Posted by: Jesse McKeown on June 15, 2012 4:28 PM | Permalink | Reply to this

Re: Cohomology in Everyday Life

Well I’ve never noticed that before. So a quadrilateral may be inscribed in a circle if opposite angles are supplementary, so each pair sums to the same value. While a quadrilateral has an inscribed circle if opposite sides sum to the same value. Is this a shadow of some projective duality?

Posted by: David Corfield on June 19, 2012 8:46 AM | Permalink | Reply to this

Re: Cohomology in Everyday Life

I don’t think so, or at least I’m not sure; perhaps a difference worth noting is that a quadrilateral is inscribed as soon as one pair of opposite angles are supplementary; there isn’t a condition you can impose on one pair of opposite sides’ lengths in a quadrilateral that entails the same condition for the other pair of sides; one seemingly must talk of all four sides at once. Anyways, the best way I’ve found to see it is

  • through any point on a given circle there is a unique tangent line
  • through any point PP outside a given circle there are two tangents; let the tangents meet the circle in QQ and RR resp. Then PQPRP Q \equiv P R. (Pythagoras, one way)
  • the length |PQ|=|PR|| P Q | = | P R | determines the distance from P to the circle. (Pythagoras, another way)

Then, considering an nn-gon tangent to some circle, one can specify n1n-1 of the sides and one point of tangency as a distance along one of the specified sides — there is a system of inequalities to consider too, but leave that be for now. Then all the other points of tangency are determined, as well as the decomposition of the nnth side. In the exact sequences language, one has a sequence of spans in the positive reals

s 1<min(A 1,A 2);;s n2<min(A n2,A n1) s_1 \lt \min (A_1, A_2) ; \dots ; s_{n-2} \lt \min (A_{n-2}, A_{n-1})

and equations (“exactness”)

A 2=s 1+s 2;;A n2=s n3+s n2 A_2 = s_1 + s_2 ; \dots ; A_{n-2} = s_{n-3} + s_{n-2}

which determine the initial “kernel” s 0=A 1s 1, s_0 = A_1 - s_1, and s n1=A n1s n2 s_{n-1} = A_{n-1} - s_{n-2} the final “cokernel”; so the remaining side is s 0+s n1 s_0 + s_{n-1} . To complete the construction of the tangent polygon, it remains only to specify the radius of the tangent circle; that there is such a circle, as soon as nn is at least 3, is essentially an application of the intermediate value theorem.

Anyways, the most cohomology-like-thing I can see (beyond the unnecessary exact sequence language) is the odd/even sides dichotomy — in both cases there are equations imposed; but in the even case, they say what the various sides can be, while in the odd case they say where the tangency can be — so there are obstructions and ambiguities in an integration problem; in this case they happen to be complementary.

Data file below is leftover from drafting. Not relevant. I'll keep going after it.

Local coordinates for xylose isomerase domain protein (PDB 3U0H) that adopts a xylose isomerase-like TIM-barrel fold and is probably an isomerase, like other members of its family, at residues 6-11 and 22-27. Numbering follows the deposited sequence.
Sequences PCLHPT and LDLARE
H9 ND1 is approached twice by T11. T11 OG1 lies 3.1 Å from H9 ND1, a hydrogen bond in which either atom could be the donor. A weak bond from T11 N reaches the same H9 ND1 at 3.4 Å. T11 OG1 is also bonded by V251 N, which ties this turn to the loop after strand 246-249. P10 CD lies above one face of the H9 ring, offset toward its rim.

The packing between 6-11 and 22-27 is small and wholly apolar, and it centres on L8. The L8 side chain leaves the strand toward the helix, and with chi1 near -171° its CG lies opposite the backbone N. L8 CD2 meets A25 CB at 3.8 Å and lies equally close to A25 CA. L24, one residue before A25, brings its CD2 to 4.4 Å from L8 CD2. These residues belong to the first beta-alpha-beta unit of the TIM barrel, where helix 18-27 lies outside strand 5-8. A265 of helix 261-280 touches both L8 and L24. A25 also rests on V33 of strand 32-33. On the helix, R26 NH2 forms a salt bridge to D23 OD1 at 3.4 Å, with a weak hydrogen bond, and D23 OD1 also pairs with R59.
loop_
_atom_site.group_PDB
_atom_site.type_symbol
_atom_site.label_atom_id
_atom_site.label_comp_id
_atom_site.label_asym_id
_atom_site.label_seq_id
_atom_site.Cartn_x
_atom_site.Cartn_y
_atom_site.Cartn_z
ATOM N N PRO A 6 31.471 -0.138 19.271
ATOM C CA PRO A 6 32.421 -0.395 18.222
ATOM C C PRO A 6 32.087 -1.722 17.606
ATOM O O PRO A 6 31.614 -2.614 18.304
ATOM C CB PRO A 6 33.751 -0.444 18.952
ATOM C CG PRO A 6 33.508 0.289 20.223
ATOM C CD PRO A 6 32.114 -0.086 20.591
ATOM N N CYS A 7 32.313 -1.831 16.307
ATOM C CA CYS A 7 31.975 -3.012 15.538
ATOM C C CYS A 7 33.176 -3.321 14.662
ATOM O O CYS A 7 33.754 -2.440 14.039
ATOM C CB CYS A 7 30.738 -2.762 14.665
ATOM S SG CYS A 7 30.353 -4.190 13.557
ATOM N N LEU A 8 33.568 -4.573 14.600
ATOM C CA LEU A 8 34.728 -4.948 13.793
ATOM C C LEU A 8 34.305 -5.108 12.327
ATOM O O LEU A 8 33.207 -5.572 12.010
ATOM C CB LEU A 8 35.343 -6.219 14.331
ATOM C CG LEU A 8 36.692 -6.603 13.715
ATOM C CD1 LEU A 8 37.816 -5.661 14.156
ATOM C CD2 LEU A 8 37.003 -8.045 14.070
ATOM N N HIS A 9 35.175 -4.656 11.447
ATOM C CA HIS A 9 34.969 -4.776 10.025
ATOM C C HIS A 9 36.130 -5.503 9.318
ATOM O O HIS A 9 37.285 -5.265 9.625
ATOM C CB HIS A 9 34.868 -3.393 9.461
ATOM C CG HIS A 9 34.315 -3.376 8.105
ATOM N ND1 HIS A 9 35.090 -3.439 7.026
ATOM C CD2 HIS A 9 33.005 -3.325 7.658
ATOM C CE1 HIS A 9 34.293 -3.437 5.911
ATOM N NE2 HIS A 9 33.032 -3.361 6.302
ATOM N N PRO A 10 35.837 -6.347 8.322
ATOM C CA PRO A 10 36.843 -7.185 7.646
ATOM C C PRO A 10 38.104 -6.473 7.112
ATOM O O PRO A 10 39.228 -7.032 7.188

Posted by: Jesse McKeown on June 19, 2012 4:26 PM | Permalink | Reply to this

Re: Cohomology in Everyday Life

The reason I mentioned projective geometry is that if you take the circle circumscribing a cyclic quadrilateral as the conic which allows you to relate pole and polar, then the dual of the quadrilateral will be a tangent quadrilateral.

Posted by: David Corfield on June 20, 2012 5:46 AM | Permalink | Reply to this

Re: Cohomology in Everyday Life

The original reason for my scepticism was the very metric feel of the vanishing alternating-side-length-sum equation; that and the fact that the dual of a circle tends not to be a circle anymore. To be sure, conic-tangent nn-gons are worth studying, but there isn’t much I can say about their sides; maybe in re-projecting the conic to a circle the cross-ratio will rescue us? So, perhaps! I should hate to push through all that, just the same.

It does turn out easy enough to check that the alternating sum of angles in a cyclic 2n2n-gon is zero (or equivalently, of the external angles), that this is one of only two equational constraints, and similarly that the shape of a cyclic (2n+1)(2n+1)-gon is determined by its angles; the key is that peripheral angles are proportional to the arcs they subtend.

Posted by: Jesse McKeown on June 20, 2012 4:20 PM | Permalink | Reply to this

Re: Cohomology in Everyday Life

David asks

Jesse, could you point me to something about this being cohomological?

I have to second that: I don’t understand yet how that geometric example is about cohomology.

Is this maybe supposed to be about cohomology with coefficients not in a group but in something like a tropical ring? I am trying to look at it from this angle, but I still don’t quite see it.

Is this just meant as something that “vaguely feels alike” involving exact sequences, or is the claim that there is some actual exact sequence of sorts playing a role?

Posted by: Urs Schreiber on June 20, 2012 5:02 PM | Permalink | Reply to this